Within the last semester, we have discussed various ways we use and view our bodies. Whether it be fashion, body image, hair, intersections of race and class, body modification, or masculinity, it all comes back to the what we think of ourselves and others and where we learned to think this. Much of the dialogue in class revolved around our personal experiences with all these topics and more specifically, what influenced these opinions or experiences. As a sociologist, I think this is the most important concept, as body studies aims to better understand why we think the way we do about our bodies. Having struggled with body issues my whole life, whether it be my skin, weight, or tattoos, I can remember being heavily influenced to think a certain way. My family was always overweight, always working to be thin. Both my mother and brother have had weight loss surgery, not because they had health issues but because they just wanted to be thin. I’ve always had acne, but the commercials said I should have clear skin and models looked to perfect, so I tried every cream, serum, and pill to make my skin better. My grandparents are very religious and thought my love of tattoos was a sign of sin. When I got my first tattoo they told me I would never amount to anything. All my ideas about my body were influenced by everything around me, all the messages from friends, family, and society. My story isn’t new, it’s been replicated and dramatized for centuries. My goal, not only with the project or professionally, is to help others realize that no opinion matters but their own. That being uniquely you is perfectly okay.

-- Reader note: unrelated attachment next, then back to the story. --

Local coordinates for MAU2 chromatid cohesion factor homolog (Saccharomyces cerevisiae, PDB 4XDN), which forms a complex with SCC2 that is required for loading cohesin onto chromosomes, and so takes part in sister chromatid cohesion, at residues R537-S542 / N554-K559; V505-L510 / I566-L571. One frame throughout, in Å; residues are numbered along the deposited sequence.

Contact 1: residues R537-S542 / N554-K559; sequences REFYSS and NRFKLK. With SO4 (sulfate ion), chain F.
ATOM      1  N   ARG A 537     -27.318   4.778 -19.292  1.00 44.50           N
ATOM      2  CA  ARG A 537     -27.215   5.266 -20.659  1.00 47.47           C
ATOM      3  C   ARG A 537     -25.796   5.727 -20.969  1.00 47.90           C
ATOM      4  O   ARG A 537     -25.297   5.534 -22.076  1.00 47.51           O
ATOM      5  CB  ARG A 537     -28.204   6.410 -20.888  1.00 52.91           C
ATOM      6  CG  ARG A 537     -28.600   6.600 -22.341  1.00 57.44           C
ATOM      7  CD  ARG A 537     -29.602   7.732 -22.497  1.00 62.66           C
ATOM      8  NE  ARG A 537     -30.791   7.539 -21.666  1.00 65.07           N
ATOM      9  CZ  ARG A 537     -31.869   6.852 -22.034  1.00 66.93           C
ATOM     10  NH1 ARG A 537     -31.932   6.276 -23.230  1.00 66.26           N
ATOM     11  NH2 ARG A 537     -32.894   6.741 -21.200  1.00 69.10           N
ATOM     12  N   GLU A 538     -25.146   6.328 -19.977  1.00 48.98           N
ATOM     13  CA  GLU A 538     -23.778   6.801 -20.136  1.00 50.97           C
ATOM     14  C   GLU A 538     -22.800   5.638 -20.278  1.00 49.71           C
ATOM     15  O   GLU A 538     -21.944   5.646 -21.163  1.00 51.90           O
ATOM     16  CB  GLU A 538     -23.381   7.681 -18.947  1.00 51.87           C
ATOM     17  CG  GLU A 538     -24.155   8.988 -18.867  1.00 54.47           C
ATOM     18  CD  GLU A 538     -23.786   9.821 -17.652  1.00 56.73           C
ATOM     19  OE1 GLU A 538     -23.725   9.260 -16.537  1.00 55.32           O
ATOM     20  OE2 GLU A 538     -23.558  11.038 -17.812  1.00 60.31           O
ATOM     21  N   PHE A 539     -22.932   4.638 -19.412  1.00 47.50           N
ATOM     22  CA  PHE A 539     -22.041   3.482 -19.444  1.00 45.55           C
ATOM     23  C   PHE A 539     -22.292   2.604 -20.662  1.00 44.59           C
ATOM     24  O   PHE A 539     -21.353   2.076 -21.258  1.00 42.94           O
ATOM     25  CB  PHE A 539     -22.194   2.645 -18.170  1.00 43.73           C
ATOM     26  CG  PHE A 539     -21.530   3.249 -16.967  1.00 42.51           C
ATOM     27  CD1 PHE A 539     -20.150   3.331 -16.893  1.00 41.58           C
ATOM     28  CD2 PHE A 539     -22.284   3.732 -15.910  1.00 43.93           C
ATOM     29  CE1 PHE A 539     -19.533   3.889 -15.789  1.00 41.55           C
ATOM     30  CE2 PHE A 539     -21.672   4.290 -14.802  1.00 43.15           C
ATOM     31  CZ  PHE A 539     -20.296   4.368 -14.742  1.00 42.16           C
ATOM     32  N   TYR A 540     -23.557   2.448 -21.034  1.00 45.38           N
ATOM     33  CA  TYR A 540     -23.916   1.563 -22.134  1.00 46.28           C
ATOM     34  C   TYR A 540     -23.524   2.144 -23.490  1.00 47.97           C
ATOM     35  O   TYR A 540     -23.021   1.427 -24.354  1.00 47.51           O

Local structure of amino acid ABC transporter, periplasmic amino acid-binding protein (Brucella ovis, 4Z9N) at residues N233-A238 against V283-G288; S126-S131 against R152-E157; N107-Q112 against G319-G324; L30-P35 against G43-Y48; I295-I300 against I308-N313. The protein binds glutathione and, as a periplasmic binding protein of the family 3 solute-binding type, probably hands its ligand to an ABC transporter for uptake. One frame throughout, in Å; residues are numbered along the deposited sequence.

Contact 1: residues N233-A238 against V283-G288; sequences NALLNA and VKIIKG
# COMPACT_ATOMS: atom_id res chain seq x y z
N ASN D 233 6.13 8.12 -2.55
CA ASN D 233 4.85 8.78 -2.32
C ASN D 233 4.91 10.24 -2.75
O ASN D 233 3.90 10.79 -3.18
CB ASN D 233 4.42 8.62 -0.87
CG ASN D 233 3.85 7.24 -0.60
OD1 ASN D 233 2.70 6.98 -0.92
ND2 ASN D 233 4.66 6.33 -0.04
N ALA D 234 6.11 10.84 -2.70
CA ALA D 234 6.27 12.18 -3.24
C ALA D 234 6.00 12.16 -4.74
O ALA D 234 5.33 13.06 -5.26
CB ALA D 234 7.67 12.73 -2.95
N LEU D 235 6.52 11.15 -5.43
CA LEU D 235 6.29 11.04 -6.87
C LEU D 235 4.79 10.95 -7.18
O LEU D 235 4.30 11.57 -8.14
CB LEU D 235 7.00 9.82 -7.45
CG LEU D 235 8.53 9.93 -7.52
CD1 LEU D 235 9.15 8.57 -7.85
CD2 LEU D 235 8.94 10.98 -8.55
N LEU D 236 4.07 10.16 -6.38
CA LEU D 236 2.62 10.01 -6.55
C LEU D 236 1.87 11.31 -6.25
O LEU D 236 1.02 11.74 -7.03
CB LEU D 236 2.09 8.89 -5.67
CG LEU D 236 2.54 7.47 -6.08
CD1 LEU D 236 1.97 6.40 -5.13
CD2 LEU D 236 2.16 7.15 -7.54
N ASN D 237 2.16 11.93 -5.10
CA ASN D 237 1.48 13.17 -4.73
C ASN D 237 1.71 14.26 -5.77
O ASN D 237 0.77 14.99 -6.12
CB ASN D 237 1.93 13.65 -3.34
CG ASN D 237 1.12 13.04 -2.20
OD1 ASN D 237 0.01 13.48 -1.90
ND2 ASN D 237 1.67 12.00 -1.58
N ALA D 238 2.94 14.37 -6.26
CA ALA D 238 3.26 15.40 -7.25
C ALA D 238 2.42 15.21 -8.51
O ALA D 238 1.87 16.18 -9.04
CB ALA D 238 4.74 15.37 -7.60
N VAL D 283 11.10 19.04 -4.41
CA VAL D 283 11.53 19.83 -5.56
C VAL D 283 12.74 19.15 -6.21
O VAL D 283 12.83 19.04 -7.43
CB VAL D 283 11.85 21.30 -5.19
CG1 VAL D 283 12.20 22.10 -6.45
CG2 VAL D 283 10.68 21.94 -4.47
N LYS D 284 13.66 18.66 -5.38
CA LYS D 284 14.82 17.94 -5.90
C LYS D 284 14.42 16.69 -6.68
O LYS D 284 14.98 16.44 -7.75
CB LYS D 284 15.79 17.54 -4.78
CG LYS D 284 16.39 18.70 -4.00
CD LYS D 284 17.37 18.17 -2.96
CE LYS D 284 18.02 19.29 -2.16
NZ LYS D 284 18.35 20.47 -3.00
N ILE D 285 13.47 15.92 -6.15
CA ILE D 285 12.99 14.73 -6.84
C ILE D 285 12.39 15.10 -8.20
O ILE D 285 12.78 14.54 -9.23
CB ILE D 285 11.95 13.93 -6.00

This semester I have primarily focused on skin and the different ways we view it. While much of my work as focused on an Asian perspective to skin, whether it be tattoos or skin color, I know as an educator here in America I need to inform on relevant issues that effect Americans. For my final project, I have created a toolkit featuring 3 workshops that can be used to educate young girls on skin color, body image, self-esteem, bullying, and how their bodies can be used to carry out their future goals. I have used these workshops in a variety of different settings, from university summer camps to local conferences and the conversations created through them have been eye-opening. The workshops I have created focus on encouraging young girls to think about where they learned how to view bodies and what they can do to improve negative perceptions.